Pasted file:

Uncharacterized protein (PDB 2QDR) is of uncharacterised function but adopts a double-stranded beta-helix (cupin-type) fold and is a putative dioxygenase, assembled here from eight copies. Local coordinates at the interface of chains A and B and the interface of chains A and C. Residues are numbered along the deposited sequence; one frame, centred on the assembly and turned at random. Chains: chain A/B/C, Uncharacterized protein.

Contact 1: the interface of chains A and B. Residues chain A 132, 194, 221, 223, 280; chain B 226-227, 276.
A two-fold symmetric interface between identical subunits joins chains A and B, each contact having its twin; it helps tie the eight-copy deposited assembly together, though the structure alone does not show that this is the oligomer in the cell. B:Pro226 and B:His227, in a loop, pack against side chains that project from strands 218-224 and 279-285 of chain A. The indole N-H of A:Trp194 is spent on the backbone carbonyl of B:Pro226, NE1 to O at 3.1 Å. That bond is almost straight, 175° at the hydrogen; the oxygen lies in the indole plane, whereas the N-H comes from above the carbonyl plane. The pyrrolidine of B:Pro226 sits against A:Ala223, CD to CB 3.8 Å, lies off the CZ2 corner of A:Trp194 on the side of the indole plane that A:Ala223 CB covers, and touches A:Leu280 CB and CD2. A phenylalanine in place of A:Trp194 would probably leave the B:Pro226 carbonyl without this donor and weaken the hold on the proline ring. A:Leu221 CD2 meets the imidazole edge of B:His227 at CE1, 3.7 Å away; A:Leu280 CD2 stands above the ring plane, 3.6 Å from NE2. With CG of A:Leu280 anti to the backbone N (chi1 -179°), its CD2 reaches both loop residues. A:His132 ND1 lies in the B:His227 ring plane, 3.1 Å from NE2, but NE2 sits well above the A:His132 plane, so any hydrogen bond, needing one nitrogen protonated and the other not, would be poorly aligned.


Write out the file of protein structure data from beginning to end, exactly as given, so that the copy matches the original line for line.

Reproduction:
Uncharacterized protein (PDB 2QDR) is of uncharacterised function but adopts a double-stranded beta-helix (cupin-type) fold and is a putative dioxygenase, assembled here from eight copies. Local coordinates at the interface of chains A and B and the interface of chains A and C. Residues are numbered along the deposited sequence; one frame, centred on the assembly and turned at random. Chains: chain A/B/C, Uncharacterized protein.

Contact 1: the interface of chains A and B. Residues chain A 132, 194, 221, 223, 280; chain B 226-227, 276.
A two-fold symmetric interface between identical subunits joins chains A and B, each contact having its twin; it helps tie the eight-copy deposited assembly together, though the structure alone does not show that this is the oligomer in the cell. B:Pro226 and B:His227, in a loop, pack against side chains that project from strands 218-224 and 279-285 of chain A. The indole N-H of A:Trp194 is spent on the backbone carbonyl of B:Pro226, NE1 to O at 3.1 Å. That bond is almost straight, 175° at the hydrogen; the oxygen lies in the indole plane, whereas the N-H comes from above the carbonyl plane. The pyrrolidine of B:Pro226 sits against A:Ala223, CD to CB 3.8 Å, lies off the CZ2 corner of A:Trp194 on the side of the indole plane that A:Ala223 CB covers, and touches A:Leu280 CB and CD2. A phenylalanine in place of A:Trp194 would probably leave the B:Pro226 carbonyl without this donor and weaken the hold on the proline ring. A:Leu221 CD2 meets the imidazole edge of B:His227 at CE1, 3.7 Å away; A:Leu280 CD2 stands above the ring plane, 3.6 Å from NE2. With CG of A:Leu280 anti to the backbone N (chi1 -179°), its CD2 reaches both loop residues. A:His132 ND1 lies in the B:His227 ring plane, 3.1 Å from NE2, but NE2 sits well above the A:His132 plane, so any hydrogen bond, needing one nitrogen protonated and the other not, would be poorly aligned.